50 Best Games of 2017: #39 – What Remains of Edith Finch

Lewis What Remains of Edith Finch
What Remains of Edith Finch

Developer: Giant Sparrow
Publisher: Annapurna Interactive
Platform(s): PS4, PC

Our 50 best games of the year countdown isn’t in any order, we’re just going through fifty of the finest the year has given us. Find out more here.

For all the “cutting edge” visuals and mechanics I’ve experienced over the past year of gaming, it’s one of 2017’s most beautifully simple games that still has its hooks in me, months after release. What Remains of Edith Finch is a heartbreakingly relatable game that quickly shakes off any unwelcome walking simulator tags to become something far greater.

The Finch family are cursed, or so they believe. Through generations, they’ve experienced all the misery there is to offer, which the game doesn’t flinch away from relaying to the player. Rather than amounting to a simple interactive experience featuring exposition in documents dotted around the Finch household, What Remains of Edith Finch throws you into their stories and all the wonder that comes with them.

Over time, the truth can get distorted and a little bit fantastical, which allows What Remains of Edith Finch to change its gameplay – no two “memories” feel quite the same. In one sequence, you’re a baby playing with toys in a bath and watching as they dance around you. In the next, you go from being a cat to eventually a rampant monster on a ship. It’s pure fantasy but somehow still grounded and utterly compelling.06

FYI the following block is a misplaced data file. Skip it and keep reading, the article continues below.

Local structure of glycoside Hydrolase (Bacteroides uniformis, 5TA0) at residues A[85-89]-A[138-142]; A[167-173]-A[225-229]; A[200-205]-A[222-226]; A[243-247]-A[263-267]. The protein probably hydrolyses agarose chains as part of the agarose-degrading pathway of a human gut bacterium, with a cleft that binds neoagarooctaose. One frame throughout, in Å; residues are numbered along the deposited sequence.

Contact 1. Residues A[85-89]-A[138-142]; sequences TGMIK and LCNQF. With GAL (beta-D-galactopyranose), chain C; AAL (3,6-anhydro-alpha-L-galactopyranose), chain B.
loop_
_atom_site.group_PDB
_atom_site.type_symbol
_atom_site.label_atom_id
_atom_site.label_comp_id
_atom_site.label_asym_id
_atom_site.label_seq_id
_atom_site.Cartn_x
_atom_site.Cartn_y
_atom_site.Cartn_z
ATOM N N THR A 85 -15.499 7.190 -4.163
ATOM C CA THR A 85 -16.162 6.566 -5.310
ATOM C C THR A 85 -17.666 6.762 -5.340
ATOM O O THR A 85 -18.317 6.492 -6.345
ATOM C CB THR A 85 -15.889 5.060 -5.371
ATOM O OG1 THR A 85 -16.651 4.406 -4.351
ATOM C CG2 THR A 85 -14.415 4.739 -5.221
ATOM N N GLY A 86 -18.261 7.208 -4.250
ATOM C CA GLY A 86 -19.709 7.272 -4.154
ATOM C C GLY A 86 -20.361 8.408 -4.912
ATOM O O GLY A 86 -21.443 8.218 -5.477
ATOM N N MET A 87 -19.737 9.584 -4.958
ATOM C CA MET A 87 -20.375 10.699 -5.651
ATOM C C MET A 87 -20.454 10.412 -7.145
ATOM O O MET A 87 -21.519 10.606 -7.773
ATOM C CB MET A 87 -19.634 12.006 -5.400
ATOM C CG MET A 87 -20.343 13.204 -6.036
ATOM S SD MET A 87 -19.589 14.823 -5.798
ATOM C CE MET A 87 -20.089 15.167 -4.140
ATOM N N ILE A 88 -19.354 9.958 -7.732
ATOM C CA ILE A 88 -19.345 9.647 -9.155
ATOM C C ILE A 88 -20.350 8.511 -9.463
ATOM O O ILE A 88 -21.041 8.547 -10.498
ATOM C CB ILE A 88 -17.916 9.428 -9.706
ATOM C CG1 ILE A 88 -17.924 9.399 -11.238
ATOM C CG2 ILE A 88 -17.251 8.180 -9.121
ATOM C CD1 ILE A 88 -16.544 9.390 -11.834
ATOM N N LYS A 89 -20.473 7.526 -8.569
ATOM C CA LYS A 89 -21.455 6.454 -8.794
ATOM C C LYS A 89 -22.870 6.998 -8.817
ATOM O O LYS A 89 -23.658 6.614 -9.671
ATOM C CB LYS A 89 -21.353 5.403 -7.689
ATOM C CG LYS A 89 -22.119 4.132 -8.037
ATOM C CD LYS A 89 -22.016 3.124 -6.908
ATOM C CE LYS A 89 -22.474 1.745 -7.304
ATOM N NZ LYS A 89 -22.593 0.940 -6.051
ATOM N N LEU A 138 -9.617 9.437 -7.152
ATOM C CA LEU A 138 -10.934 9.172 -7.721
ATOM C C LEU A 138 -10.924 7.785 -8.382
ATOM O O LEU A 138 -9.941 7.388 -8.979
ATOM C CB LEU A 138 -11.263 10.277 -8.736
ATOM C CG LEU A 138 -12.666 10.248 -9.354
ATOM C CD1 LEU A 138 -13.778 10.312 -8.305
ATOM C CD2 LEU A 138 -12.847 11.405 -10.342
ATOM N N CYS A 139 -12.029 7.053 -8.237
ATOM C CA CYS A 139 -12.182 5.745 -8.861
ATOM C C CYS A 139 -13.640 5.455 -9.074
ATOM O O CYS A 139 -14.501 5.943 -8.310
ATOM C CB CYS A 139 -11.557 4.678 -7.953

The real highlight, however, is a sequence that will be all too relatable who’s ever been at the bottom and struggled to find a footing, let alone a way out.

Lewis, who is traumatised by the events of a previous story, doesn’t fit in anywhere in society. He’s an outcast, someone with no friends, hobbies, or hope. The only solace in his life comes at his job at a fish factory, which entails chopping the heads off of fish. He ventures deeper and deeper into his own subconsciousness, imagining himself as the emperor of lands, which all plays out and gradually becomes more overpowering while the player deals with the monotony of Lewis’ day-to-day job. I never thought I would be brought close to tears by a scene involving fish decapitation, but What Remains of Edith Finch goes to a lot of unexpected places. It takes risks, and they more or less all come off for developers Giant Sparrow.

What Remains of Edith Finch is a fairytale wrapped up in a family’s nightmares. While some may struggle to look past its walking simulator elements, if you just give What Remains of Edith Finch a chance and let it surprise you, you may be left as wrecked by the tour de force of storytelling and smart gameplay as I was by the time the end credits rolled. I was impressed by it for my review:

“At the end of its scant two hours of gameplay, What Remains of Edith Finch will likely leave you feeling a range of emotions. Hope, sadness, almost apathy. For delivering all of that while offering something new to the much-maligned subgenre it belongs to, it’s easy to call Giant Sparrow’s game the new standard-bearer for interactive storytelling, even if it stumbles along the way. Just like the tall tales passed through generations of the Finch family, What Remains of Edith Finch will stay with you for a long time.”

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